The prints or images produced by camera are 2-Dimensional art. That means that the art has the dimensions of length and width (in the same plane) but that it does not possess depth. The idea that "leading lines" in a picture draw a viewer into a picture is ludicrous simply because there is no "in" in a print. Consequently, even though a print might suggest the idea of objects with depth, in fact, the flat 2-D surface of a print is comprised of shapes (to include lines).
In the creation of 2-Dimensional art, painters, since they start from a blank canvas, understand the importance of shapes and their relationship to one another with the confines of the edges of their canvas. A masterful painter places shapes on his/her canvas in relationships which help incite feelings of serenity, chaos, tension, placidity or any other emotion/feeling he/she desires to accentuate by means of his/her work. (since shapes can have color and tonal values, these properties of shapes are also employed as devices to incite the perceptions of the work in the eyes of a viewer of the work).
A picture maker with a camera does not have the luxury/ability to physically arrange the referents he/she wished to picture. However, he/she does have the ability to arrange/place those referents (aka, shapes, to include colors and tonal values), by means of his/her POV, within the flat field imposed by its frame. By doing so, the picture maker has the same ability as a painter in creating the visual feel/pereived emotion of his/her work.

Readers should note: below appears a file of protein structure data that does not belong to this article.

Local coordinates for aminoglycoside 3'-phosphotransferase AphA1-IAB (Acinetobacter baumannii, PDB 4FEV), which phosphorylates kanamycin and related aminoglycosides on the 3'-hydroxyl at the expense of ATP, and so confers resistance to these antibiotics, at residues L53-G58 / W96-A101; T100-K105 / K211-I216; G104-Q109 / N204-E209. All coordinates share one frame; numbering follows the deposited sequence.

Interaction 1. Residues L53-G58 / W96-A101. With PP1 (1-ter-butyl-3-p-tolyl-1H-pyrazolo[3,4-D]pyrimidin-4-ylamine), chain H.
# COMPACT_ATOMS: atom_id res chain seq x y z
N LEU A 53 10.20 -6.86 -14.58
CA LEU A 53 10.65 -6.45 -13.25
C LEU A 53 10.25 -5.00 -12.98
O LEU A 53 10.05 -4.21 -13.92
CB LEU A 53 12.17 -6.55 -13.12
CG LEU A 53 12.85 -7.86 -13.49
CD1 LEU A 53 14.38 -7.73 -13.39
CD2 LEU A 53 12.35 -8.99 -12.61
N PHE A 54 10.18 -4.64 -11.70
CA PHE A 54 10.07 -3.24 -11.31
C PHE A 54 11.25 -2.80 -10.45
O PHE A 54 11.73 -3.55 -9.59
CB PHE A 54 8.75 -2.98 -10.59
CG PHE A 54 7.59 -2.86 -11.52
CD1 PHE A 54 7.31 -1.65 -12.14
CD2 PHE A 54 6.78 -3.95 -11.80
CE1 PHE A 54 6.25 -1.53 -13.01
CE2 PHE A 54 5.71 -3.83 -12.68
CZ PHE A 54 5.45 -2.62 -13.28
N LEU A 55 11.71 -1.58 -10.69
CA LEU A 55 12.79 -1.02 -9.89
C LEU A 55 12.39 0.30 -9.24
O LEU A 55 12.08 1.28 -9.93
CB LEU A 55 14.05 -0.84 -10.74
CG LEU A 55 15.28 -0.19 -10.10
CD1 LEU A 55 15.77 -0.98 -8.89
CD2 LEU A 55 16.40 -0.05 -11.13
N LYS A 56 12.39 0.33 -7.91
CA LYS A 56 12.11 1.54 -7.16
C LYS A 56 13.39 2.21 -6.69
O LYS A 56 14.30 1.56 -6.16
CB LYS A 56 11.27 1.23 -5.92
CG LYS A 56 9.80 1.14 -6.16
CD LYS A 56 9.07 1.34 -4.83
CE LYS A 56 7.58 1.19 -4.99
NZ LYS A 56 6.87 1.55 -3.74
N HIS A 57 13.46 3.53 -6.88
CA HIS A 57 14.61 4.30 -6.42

I have always disliked the word "composition" when use to describe the picture maker's choice of where to place what in the making of a picture. The reason for that is simple inasmuch as the word "composition" is most often used together with the idea of the rules thereof. And "rules" indicate a predisposition to a manner of thinking which proscribes the adherence to proscribed dictates.
iMo, the organization of shapes (colors and tonal values) within the frame imposed by the picture maker's POV is not an activity dictated by thinking but rather should be directed by emotions and feelings. To wit, an somewhat intuitive sense of how and when a specific arrangement of shapes makes one feel.
If all of this approach to "composition" seems rather touchy feely, try this exercise: the next time you aim your camera a toward a referent in an attempt to "compose" a picture, put the field of view within your frame out of focus. This will reduce all of elements within the frame to "pure" shapes, colors and tonal values which, without the visual specificity of your referents, the relationship of those visual components to each other. If the relationships work well as out-of-focus components, iMo and experience, they will work equally well in focus and help you develop an intuitive "feel" for what works compositionally.
FYI, my best aid in seeing and feeling how my arrangment of visual elements within the frame is working is the use of the LCD screen on my cameras - even those with an EVF. That screen is a 2-D device and, consequently, is a step in the right direction, re: the translation of 3-D into 2-D. The LCD screen works much like the ground glass screen on the view cameras I used for decades. There is nothing like sticking your head under a focusing cloth and looking at a ground glass screen (on which the image is upside down and horizontally reversed) insulate you from and to reduce the real world in front of the camera to a 2-D representation thereof.